The Energy Regulatory Commission has lost its bid in the Court of Appeals to disallow the increase in power prices in the Wholesale Electricity Spot Market during the shutdown of the Malampaya gas facility in 2013.
In a 20-page resolution dated March 29, the CA’s 15th Division through Associate Justice Marlene Gonzales—Sison dismissed the appeal of the ERC on its earlier decision that affirmed the power price increase in WESM, the country’s trading floor for electricity.
The appellate court instead affirmed its November 2017 decision that nullified four assailed orders of ERC which voided the power price hike.
This ruling leaves to the Manila Electric Co. the burden of shouldering the increase in power generation costs, which the power distributor was supposed to pass to consumers through its record rate hike of P4.15 per kilowatt-hour (kWh) that was stopped by the Supreme Court through a temporary restraining order issued in December 2013.
The CA also denied the separate motions for reconsideration filed by Meralco in this case.
It sustained its ruling that the ERC had no authority to control the market prices through its orders dated March 3, March 27, May 4 and Oct. 15, 2014 under both the Constitution and the Electric Power Industry Reform Act.
“The absence of delegated authority empowering the ERC to impose agency rates as an exercise of police power ordinarily moots any need to determine the concurrence of a lawful subject and lawful means to justify the power’s exercise. It also reveals that when the ERC issued the nullified Orders, believing that it had been empowered by the EPIRA, it had performed quasi-judicial functions,” the CA said.
The appellate court explained that the ERC’s rate-fixing authority was limited to specific situations that do not include WESM prices.
The CA said the ERC orders were an “invalid exercise of police power” and also invalid performance of its quasi-judicial functions.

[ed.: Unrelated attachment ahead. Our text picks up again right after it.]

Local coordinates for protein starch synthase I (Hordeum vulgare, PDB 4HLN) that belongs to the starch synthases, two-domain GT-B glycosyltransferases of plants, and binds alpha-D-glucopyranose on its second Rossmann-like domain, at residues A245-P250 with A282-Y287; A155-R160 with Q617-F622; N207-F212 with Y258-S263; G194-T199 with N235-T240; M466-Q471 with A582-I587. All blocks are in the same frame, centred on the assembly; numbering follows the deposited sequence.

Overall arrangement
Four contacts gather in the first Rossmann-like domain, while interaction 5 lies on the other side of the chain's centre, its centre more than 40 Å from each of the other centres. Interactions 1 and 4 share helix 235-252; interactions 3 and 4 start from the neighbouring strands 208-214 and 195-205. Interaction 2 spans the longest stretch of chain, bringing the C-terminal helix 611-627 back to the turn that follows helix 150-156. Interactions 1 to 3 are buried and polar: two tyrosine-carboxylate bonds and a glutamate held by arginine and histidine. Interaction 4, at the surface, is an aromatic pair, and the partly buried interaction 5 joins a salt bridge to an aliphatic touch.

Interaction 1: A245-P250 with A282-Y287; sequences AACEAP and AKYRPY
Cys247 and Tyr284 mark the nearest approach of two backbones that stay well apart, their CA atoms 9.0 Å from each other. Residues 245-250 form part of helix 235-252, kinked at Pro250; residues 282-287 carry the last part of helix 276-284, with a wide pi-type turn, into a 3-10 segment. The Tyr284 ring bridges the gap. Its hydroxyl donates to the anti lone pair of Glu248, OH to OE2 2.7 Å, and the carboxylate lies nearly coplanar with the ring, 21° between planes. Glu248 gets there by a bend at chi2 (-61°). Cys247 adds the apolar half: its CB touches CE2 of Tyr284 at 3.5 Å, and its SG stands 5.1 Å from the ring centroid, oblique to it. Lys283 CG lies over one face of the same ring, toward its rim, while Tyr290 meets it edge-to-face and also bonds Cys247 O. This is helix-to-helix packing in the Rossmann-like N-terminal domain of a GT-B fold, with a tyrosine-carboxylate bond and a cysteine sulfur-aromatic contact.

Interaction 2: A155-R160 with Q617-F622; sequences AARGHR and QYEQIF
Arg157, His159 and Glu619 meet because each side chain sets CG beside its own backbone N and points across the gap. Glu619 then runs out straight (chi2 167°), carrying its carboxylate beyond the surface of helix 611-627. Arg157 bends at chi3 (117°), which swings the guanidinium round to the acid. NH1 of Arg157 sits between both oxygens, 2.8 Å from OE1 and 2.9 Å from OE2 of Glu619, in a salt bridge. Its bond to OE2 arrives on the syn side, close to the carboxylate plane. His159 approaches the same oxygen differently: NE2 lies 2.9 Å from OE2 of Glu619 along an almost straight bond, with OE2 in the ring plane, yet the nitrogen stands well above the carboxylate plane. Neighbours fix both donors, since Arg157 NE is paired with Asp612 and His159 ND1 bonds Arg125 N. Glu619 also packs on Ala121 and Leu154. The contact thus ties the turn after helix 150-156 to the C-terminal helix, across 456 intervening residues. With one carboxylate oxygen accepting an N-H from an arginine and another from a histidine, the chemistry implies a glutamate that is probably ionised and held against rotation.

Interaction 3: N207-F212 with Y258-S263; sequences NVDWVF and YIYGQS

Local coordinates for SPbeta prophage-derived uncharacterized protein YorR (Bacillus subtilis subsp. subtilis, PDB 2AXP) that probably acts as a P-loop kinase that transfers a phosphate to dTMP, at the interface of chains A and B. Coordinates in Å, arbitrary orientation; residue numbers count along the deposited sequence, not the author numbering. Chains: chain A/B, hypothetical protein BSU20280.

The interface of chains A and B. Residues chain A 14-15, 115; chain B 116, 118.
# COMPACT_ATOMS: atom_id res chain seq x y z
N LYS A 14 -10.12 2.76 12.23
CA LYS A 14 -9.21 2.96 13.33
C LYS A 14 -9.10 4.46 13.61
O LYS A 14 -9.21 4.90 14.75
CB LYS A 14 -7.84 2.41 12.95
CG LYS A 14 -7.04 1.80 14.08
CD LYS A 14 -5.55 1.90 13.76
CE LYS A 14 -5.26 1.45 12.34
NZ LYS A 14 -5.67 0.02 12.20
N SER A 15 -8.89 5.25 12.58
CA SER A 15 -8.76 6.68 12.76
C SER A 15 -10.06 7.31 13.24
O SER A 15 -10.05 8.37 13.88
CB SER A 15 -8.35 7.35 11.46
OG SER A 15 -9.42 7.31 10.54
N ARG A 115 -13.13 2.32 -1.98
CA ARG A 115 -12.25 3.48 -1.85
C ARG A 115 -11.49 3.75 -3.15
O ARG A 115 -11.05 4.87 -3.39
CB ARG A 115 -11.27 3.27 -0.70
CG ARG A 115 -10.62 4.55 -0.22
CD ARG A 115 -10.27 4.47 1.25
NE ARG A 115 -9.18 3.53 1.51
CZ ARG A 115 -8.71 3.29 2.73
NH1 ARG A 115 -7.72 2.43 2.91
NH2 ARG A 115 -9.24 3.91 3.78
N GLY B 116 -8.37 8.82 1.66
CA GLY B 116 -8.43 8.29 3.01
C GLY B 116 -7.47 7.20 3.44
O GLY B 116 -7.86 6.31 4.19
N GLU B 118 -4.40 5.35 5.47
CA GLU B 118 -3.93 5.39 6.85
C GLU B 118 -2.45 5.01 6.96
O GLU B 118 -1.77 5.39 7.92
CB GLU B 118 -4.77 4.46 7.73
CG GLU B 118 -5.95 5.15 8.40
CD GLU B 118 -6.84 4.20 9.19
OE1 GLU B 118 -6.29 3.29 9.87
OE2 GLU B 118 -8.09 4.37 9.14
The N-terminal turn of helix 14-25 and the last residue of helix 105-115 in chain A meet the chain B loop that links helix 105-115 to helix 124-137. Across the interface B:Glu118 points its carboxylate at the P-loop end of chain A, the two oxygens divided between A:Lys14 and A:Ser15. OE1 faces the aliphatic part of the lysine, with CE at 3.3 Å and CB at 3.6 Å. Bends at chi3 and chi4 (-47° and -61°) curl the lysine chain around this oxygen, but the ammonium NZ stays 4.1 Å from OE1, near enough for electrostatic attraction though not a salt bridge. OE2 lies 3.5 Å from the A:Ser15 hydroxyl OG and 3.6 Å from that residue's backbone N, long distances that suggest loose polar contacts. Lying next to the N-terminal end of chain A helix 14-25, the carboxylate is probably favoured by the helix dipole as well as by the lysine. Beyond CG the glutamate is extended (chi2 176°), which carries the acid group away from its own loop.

“An administrative agency’s discharge of quasi-judicial functions must be coupled with notice and hearing on the parties affected. This necessarily requires a finding that after such notice and hearing, there is factual basis for the exercise of the power. However, no such basis appears here, as the ERC’s investigations were still ongoing when the ERC issued the challenged Orders. The inevitable conclusion is that the parties were not heard,” it stressed.
With this, the court bought the argument of power producers in their petitions that their right to due process was violated because the investigation was still ongoing when the ERC voided the November-December 2013 market prices.
The CA added that ERC’s “intervention” into the market operations violated he WESM Rules, which require existence of emergency, threat to the system or a force majeure event for the regulator’s intervention on market prices.
Associate Justices Mariflor Punzalan - Castillo and Rafael Antonio Santos concurred in this ruling.
The CA issued the ruling upon petitions by generating companies and power suppliers San Miguel Energy Corporation, South Premiere Power Corporation, Strategic Power Development Corporation, SMC Powergen, Inc., Petron Corporation, SN Aboitiz Power-Magat, Inc. and SN Aboitiz Power-Benguet, Inc., while eight other petitions were separately filed by 1590 Energy Corporation, AP Renewables, Inc., Team (Phils.) Energy Corp., SEM-Calaca Power Corp., Masinloc Power Partners Company, Ltd., Therma Luzon, Inc., Therma Mobile Inc., and Northwind Power Development Corp.